Hundreds of thousands of persons are again being evacuated as Ike roars toward the gulf coast. You may recall that Galveston, Texas in the year 1900 was struck by a hurricane that has been called the greatest natural disaster in the United States.
It is estimated that this unnamed storm boasted winds of 135 miles an hour, making it a cat 4 storm. Between 6,000 and 12,000 persons were killed.
Citizen Airmen of the 53rd Weather Reconnaissance Squadron, charged
with flying directly into the eye of nature’s most powerful storms,
continue around-the-clock flights into Ike giving forecasters at the
NHC the best possible data.
Picture from Computertech.com
9/10/2008 – KEESLER AIR FORCE BASE, Miss. — Barreling toward the Texas Coast, Hurricane Ike is regaining strength as officials along the Texas coast began evacuations of the first of millions of residents in the forecast path of the storm.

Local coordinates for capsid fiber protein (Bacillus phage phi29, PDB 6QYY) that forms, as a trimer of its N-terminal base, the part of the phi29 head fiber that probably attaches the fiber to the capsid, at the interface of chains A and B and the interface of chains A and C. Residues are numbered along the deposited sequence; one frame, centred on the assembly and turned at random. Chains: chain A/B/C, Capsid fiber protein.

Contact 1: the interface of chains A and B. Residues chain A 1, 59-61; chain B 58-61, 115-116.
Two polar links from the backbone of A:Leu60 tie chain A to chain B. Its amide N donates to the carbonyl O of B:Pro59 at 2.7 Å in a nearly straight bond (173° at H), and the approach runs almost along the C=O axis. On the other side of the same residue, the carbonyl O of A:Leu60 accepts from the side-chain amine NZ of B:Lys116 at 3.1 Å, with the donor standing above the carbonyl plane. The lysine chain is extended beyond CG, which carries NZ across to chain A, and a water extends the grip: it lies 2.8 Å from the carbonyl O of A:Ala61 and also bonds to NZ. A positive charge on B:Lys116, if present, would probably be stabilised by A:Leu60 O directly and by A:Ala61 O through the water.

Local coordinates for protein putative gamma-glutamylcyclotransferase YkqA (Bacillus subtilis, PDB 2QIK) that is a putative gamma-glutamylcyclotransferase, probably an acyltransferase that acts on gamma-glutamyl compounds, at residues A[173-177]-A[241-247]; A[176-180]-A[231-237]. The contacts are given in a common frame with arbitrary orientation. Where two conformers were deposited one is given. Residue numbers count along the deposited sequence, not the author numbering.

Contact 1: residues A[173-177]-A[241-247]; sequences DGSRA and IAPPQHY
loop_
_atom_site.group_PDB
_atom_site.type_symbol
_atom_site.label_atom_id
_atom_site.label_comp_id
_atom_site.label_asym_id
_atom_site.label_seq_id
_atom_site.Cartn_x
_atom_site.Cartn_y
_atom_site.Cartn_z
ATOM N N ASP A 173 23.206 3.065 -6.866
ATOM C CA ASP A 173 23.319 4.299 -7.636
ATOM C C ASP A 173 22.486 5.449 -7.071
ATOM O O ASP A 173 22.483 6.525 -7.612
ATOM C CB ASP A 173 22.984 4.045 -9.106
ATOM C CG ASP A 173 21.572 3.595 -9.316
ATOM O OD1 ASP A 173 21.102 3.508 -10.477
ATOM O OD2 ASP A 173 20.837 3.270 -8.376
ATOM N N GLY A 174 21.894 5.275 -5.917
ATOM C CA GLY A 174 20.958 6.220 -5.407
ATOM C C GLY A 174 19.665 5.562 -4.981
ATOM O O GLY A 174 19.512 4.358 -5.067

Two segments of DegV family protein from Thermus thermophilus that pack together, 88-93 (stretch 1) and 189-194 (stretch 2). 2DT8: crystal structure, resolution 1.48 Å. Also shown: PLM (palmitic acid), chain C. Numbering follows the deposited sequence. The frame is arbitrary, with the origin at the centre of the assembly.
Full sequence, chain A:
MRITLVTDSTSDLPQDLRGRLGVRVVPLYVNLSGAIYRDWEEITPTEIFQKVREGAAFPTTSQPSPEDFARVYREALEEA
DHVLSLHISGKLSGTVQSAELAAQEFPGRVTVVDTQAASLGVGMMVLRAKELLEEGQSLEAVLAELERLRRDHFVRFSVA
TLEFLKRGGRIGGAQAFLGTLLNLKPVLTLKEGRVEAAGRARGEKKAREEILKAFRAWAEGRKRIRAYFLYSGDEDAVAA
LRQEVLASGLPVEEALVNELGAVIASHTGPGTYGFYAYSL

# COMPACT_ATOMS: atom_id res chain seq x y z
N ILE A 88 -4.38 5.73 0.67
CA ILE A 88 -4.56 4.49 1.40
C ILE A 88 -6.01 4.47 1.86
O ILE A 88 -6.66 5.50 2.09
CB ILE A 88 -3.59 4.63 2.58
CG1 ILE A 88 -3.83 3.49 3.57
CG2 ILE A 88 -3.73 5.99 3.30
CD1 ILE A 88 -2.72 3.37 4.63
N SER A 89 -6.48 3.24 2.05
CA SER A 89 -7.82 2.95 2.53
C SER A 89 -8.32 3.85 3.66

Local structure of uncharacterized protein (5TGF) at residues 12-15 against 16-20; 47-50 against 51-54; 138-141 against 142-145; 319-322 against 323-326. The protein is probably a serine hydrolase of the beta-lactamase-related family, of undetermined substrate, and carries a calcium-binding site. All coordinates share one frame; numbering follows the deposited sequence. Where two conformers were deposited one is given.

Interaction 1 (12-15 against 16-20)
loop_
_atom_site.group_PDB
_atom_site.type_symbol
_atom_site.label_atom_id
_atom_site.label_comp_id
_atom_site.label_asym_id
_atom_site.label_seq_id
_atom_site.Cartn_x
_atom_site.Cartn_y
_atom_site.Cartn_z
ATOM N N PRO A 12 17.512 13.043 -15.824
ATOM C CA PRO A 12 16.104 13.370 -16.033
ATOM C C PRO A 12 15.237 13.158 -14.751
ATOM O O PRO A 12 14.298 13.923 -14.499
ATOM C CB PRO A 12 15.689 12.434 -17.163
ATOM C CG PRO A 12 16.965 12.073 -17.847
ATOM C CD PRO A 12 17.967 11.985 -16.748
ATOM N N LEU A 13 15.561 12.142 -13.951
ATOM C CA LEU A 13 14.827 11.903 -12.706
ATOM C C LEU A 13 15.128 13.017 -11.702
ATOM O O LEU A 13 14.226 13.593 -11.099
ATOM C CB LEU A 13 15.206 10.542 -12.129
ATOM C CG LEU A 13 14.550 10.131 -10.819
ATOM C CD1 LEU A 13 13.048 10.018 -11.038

Warm Gulf waters contributed to renewed strength for Hurricane Ike after it passed over Cuba during the night. Hurricane Hunters were in the storm pinpointing the center and sending flight-level and surface-level readings back to the National Hurricane Center via satellite.
Hurricane Ike, now a Category 2 on the Safir-Simpson Scale, is a large tropical cyclone and is expected to intensify before making landfall Saturday morning. Already the storm has killed 80 people in the Caribbean and took a significant toll on parts of Cuba, especially areas previously affected by Hurricane Gustav. At this time the storm has hurricane force winds extending outward up to 80 miles from the center and tropical storm force winds extending to 205 miles, according to the NHC.
The latest reports from the Hurricane Hunters show the storm is strengthening with the minimum central pressure dropping and surface winds increasing.
Residents in the projected path and near those regions are urged to pay close attention to government and news sources in their areas for critical watches and warnings.
From 403rd Wing Public Affairs
My friends in the Gulf Coast States–be safe. Evacuate when you’re told, please. If you’re able to communicate, I’d like to hear from you.
My devotional blog is here.